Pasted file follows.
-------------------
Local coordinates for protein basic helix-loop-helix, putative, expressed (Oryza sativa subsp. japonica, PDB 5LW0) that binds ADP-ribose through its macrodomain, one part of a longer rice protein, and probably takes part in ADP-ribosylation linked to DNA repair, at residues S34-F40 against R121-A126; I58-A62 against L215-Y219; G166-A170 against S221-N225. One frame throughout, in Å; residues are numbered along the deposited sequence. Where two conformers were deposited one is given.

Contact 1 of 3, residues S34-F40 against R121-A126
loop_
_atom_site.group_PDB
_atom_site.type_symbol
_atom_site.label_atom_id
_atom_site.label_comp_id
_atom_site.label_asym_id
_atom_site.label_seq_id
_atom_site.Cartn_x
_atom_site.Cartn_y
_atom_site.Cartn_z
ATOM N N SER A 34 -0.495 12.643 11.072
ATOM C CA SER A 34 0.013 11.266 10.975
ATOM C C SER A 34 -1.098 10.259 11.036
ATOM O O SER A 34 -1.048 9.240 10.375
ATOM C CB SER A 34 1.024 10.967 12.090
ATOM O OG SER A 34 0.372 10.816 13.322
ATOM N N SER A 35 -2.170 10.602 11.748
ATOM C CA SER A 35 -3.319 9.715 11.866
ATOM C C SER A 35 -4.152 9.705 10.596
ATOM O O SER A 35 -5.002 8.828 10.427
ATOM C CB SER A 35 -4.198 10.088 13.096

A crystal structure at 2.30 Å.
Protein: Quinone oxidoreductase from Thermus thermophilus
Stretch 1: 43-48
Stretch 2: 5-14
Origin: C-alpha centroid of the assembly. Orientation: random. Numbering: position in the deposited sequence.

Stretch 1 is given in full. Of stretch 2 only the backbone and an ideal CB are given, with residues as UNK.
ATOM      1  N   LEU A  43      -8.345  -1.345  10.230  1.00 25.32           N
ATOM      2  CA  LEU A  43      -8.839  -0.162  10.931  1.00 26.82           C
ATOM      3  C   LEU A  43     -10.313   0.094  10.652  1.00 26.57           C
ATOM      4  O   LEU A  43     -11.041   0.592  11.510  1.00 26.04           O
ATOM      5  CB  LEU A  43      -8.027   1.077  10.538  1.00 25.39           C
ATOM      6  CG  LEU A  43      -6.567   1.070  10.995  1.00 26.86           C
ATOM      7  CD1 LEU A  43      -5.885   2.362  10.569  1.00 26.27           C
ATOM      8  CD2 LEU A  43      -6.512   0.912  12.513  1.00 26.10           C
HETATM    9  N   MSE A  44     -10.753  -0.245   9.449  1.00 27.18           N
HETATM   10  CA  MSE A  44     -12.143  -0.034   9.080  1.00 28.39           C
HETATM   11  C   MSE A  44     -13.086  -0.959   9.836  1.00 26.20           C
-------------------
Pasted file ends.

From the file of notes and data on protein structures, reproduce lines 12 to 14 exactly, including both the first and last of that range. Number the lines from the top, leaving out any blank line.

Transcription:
_atom_site.Cartn_z
ATOM N N SER A 34 -0.495 12.643 11.072
ATOM C CA SER A 34 0.013 11.266 10.975